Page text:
Authors: Joanne Mac Mahon, Jan Knappe and Laurence Gill
Summary: Estimation of soil permeability is a critical aspect of on-site wastewater treatment system design. The findings of this research identify a need to revise the currently available options in the Irish Code of Practice for estimating soil permeability for on-site wastewater system design. In this research, a correlation was developed between field saturated hydraulic conductivity (Kfs) and percolation time (T-values) across a full range of Irish soil texture data.
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Estimation of soil permeability is a critical aspect of on-site wastewater treatment system design. In Ireland, domestic wastewater of approximately one-third of the population (approximately 500,000 dwellings) is treated by on-site domestic wastewater treatment systems (DWWTSs), of which around 90% are septic tanks. Site assessment (and subsequent DWWTS design) is prescribed in the Irish Code of Practice (CoP) and requires an on-site falling head percolation test, known nationally as the T-test. The test, however, is not practical for very low permeability soils due to the time required to obtain a valid result. It also produces results in units that are not directly comparable with current processes/standards in Ireland or other jurisdictions. This research, therefore, comprised carrying out a comprehensive literature review on soil permeability testing and international design standards as well as soliciting opinions from stakeholders and experts in the field of on-site wastewater treatment. It has also used the results of over 900 falling head percolation tests carried out across Ireland to produce equivalent soil permeability values using a numerical modelling approach with Hydrus 2D software, as well as testing an alternative constant head permeameter test.
The findings of this research identify a need to revise the currently available options in the Irish CoP for estimating soil permeability for on-site wastewater system design. This conclusion is based on the current difficulties of conducting falling head percolation tests in less permeable soils, as well as the need to incorporate progress made in soil science theory and permeability estimation internationally in recent decades. A key conclusion from the research is that the constant head well permeameter test is considered a better alternative for in-situ percolation testing because it produces a more rigorous and transferable measure of soil permeability (saturated hydraulic conductivity), which is independent of the dimensions of the hole used in the test and is also the international standard measurement for water transmission through soil. However, many design standards in other international jurisdictions now indicate that in-situ permeability tests should be used only as a complement to detailed site assessments, particularly soil morphology analysis, in terms of texture, structure and consistency. Hence, we recommend that more emphasis be placed on the importance of the soil texture and structure classification aspect of the current site assessment methodology in the CoP.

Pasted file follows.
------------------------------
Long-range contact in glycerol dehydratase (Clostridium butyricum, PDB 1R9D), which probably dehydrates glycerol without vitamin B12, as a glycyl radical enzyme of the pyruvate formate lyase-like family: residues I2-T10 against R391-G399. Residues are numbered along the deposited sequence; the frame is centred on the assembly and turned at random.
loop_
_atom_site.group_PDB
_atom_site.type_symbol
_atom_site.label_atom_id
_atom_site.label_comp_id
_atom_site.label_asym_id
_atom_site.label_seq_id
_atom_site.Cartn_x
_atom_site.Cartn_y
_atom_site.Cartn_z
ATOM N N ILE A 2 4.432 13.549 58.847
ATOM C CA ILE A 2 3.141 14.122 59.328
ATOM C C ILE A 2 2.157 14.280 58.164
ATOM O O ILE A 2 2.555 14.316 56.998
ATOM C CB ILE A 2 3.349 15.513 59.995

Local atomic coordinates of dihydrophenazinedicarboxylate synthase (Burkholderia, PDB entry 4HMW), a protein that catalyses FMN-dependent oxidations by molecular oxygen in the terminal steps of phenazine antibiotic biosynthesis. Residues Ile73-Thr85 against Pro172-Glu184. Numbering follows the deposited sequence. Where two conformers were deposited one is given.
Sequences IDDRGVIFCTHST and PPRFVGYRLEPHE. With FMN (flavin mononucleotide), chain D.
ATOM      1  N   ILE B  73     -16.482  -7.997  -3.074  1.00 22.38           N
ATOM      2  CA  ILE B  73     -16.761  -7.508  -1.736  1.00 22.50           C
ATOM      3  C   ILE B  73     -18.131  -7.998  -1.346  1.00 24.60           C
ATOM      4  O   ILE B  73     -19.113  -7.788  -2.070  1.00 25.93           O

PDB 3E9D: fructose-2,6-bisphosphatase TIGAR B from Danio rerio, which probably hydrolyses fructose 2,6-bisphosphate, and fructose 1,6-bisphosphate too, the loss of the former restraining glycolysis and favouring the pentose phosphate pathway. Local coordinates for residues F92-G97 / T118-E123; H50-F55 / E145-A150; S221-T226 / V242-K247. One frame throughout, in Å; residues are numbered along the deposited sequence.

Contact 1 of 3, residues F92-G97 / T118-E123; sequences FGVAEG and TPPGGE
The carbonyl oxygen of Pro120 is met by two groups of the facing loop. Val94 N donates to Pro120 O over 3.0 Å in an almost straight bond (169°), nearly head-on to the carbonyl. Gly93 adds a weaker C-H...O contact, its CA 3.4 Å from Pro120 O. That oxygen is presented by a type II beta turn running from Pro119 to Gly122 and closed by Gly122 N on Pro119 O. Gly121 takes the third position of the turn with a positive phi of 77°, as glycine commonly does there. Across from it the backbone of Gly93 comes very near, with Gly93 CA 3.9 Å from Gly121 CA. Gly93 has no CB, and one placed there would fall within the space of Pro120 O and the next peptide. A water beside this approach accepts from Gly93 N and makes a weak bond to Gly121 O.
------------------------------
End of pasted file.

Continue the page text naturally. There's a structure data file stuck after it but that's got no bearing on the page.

In this research, a correlation was developed between field saturated hydraulic conductivity (Kfs) and percolation time (T-values) across a full range of Irish soil texture data. The model trendline was also found to fit with parallel falling head and constant head permeameter test results to a large degree, showing that the constant head permeameter test could be phased in initially as an additional option to the falling head test for on-site assessment in Ireland, particularly for low permeability soils. The research also emphasises that a critical element of site assessment is soil categorisation, which has become the primary recommended method for determining suitable hydraulic loading rates for soil treatment units in many regions. It is recommended that further research be carried out into this area of site assessment and an assessment made of the possibility of switching to an alternative soil categorisation system that provides a more finely tuned and flexible categorisation of soil permeability. Finally, a database of Kfs ranges for Irish soil types, in conjunction with mapping of this information, would be a useful tool for site assessors and local authority personnel in carrying out the overall assessment of sites.https://www.epa.ie/media/epa-2020/research/epa-funded-research/Report-cover-428.jpg